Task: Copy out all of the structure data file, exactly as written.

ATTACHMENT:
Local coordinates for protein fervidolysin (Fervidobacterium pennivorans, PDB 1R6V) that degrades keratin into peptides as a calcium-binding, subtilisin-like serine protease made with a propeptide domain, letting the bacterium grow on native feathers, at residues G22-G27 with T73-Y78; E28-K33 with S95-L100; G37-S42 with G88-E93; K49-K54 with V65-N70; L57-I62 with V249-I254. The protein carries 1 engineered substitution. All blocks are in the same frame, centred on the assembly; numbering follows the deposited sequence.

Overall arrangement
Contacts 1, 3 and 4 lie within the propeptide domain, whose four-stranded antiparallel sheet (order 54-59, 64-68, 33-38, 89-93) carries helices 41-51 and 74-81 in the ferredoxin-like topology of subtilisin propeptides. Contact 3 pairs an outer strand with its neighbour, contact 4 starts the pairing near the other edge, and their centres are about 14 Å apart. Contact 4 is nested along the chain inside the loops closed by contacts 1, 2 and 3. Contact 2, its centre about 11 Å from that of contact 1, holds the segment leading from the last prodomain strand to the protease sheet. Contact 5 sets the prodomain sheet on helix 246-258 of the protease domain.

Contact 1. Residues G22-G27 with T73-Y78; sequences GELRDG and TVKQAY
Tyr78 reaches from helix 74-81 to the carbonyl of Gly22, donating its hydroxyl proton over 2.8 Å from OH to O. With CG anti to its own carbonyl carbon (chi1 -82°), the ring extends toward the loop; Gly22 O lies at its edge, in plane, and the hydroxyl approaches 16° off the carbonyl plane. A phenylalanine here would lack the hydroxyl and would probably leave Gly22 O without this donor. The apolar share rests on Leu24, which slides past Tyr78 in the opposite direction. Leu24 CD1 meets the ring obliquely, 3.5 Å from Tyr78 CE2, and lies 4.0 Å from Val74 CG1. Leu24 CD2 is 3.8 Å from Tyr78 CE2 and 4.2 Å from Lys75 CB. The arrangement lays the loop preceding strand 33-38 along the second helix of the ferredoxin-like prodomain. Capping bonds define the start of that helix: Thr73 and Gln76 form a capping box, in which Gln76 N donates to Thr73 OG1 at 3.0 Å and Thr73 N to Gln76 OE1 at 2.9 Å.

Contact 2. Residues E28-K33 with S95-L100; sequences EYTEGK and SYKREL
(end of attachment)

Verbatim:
Local coordinates for protein fervidolysin (Fervidobacterium pennivorans, PDB 1R6V) that degrades keratin into peptides as a calcium-binding, subtilisin-like serine protease made with a propeptide domain, letting the bacterium grow on native feathers, at residues G22-G27 with T73-Y78; E28-K33 with S95-L100; G37-S42 with G88-E93; K49-K54 with V65-N70; L57-I62 with V249-I254. The protein carries 1 engineered substitution. All blocks are in the same frame, centred on the assembly; numbering follows the deposited sequence.

Overall arrangement
Contacts 1, 3 and 4 lie within the propeptide domain, whose four-stranded antiparallel sheet (order 54-59, 64-68, 33-38, 89-93) carries helices 41-51 and 74-81 in the ferredoxin-like topology of subtilisin propeptides. Contact 3 pairs an outer strand with its neighbour, contact 4 starts the pairing near the other edge, and their centres are about 14 Å apart. Contact 4 is nested along the chain inside the loops closed by contacts 1, 2 and 3. Contact 2, its centre about 11 Å from that of contact 1, holds the segment leading from the last prodomain strand to the protease sheet. Contact 5 sets the prodomain sheet on helix 246-258 of the protease domain.

Contact 1. Residues G22-G27 with T73-Y78; sequences GELRDG and TVKQAY
Tyr78 reaches from helix 74-81 to the carbonyl of Gly22, donating its hydroxyl proton over 2.8 Å from OH to O. With CG anti to its own carbonyl carbon (chi1 -82°), the ring extends toward the loop; Gly22 O lies at its edge, in plane, and the hydroxyl approaches 16° off the carbonyl plane. A phenylalanine here would lack the hydroxyl and would probably leave Gly22 O without this donor. The apolar share rests on Leu24, which slides past Tyr78 in the opposite direction. Leu24 CD1 meets the ring obliquely, 3.5 Å from Tyr78 CE2, and lies 4.0 Å from Val74 CG1. Leu24 CD2 is 3.8 Å from Tyr78 CE2 and 4.2 Å from Lys75 CB. The arrangement lays the loop preceding strand 33-38 along the second helix of the ferredoxin-like prodomain. Capping bonds define the start of that helix: Thr73 and Gln76 form a capping box, in which Gln76 N donates to Thr73 OG1 at 3.0 Å and Thr73 N to Gln76 OE1 at 2.9 Å.

Contact 2. Residues E28-K33 with S95-L100; sequences EYTEGK and SYKREL